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  • Breast Cancer Awareness Month October 2013
    Added by My Identity Doctor

    For several years, I was a big time supporter of the Canadian Breast Cancer Foundation—when October rolls around, it is hard to avoid the color PINK as it spreads across the continent. And, I’m a girl who likes her pink—and like nearly everybody, has a personal connection to breast cancer: my grandmother—who died from metastasized bone cancer in 2007.  Her initial diagnosis at least 10 years prior, and the cancer she and her doctors successfully put into remission for the second time in 2005, however? Breast cancer.
    I have been lucky to be a part of the volunteer team for the Canadian Breast Cancer Foundation’s CIBC Run for the Cure for several years in a row, and to see the impact the CBCF makes in the lives and perceptions of people living with breast cancer. I participated in the race to add another year of involvement.  I then chose to move my personal advocacy efforts elsewhere—not because I don’t believe in the value of my efforts, but because for me, there are other less-discussed causes that I personally feel I can have a bigger impact within.


    I was lucky to attend the CBCF Youth Conference on breast cancer several years ago. I learned two big things there:

    • Younger women are more likely to die from the disease: In a moving presentation from her parents, Shanna Larsen’s family shared her story. Though she began experiencing symptoms at 23, Shan died at 24—only four months after her cancer diagnosis. Her family and friends, known as Team Shan, work to advocate that breast cancer is “not just a disease of older women” encouraging young women to know their bodies, perform self-exams and speak up if something doesn’t seem right.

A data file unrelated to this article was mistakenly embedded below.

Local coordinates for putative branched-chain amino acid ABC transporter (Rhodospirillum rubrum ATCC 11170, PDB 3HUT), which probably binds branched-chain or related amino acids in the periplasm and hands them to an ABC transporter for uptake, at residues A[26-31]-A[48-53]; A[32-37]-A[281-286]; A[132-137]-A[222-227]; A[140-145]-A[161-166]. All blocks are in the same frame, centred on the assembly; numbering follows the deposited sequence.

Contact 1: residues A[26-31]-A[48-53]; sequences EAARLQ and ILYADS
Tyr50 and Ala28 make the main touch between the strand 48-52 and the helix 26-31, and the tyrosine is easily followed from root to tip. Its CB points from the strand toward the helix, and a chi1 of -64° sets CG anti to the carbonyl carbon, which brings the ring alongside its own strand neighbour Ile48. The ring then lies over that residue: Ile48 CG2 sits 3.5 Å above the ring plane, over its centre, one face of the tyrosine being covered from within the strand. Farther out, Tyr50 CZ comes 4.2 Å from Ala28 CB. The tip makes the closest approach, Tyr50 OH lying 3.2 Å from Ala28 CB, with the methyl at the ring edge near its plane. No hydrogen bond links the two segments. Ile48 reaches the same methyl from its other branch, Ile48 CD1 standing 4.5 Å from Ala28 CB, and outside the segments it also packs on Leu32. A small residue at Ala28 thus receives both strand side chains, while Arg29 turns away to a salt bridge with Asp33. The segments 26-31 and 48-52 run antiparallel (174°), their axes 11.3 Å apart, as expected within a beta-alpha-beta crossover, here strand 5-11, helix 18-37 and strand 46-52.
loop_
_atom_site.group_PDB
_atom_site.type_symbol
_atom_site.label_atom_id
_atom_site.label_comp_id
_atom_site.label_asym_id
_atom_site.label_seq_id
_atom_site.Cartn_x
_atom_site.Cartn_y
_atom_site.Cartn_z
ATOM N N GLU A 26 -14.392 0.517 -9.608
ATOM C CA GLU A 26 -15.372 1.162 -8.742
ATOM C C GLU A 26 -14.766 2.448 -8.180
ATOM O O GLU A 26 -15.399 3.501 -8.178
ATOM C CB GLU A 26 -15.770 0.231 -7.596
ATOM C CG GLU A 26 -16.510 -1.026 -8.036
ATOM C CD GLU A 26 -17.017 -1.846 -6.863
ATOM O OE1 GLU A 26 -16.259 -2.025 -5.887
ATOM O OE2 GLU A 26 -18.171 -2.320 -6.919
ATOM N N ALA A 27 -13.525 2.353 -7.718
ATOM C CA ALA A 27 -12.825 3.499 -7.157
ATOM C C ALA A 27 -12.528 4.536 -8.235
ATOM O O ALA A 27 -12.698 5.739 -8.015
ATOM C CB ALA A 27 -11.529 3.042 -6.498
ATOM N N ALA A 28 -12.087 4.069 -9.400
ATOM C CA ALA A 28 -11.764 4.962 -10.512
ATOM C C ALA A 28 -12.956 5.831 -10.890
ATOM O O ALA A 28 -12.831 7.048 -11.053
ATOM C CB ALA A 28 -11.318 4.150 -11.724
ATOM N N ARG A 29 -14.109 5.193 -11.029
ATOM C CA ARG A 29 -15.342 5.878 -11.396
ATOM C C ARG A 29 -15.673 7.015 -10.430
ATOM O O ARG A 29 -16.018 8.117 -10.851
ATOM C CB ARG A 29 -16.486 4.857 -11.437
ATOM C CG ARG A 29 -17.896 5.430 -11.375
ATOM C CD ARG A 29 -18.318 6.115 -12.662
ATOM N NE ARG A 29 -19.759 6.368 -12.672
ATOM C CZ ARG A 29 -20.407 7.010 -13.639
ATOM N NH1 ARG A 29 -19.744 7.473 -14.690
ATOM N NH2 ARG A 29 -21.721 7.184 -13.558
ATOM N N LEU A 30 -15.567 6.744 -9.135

• Breast cancer is non-discriminatory: in 2013, it is projected that 200 men will have been diagnosed with breast cancer: while the survival rate with detection and treatment is excellent, breast cancer is under-diagnosed in men and is likely to be treated differently than in women: each year, 60 men will men die from breast cancer—the cure rate differs between men and women by 8%, 88% in women, and 80% in men due to men’s diagnoses frequently being later than women’s’ contributing to more advanced disease status (CBCF, 2013).

    What are you doing for breast cancer awareness month? What’s your personal connection?

    To learn more about breast cancer, visit some of my favorite organizations below—these groups can give you a better look at the realities of breast cancer from a variety of perspectives . . . and help you join the fight against this disease.
    Canadian Breast Cancer Foundation
    Team Shan: Breast Cancer Awareness for Young Women
    Save the Ta Tas
    National Breast Cancer Foundation

    Download Free Awareness Ribbon

    Published by My Identity Doctor on September 29, 2013


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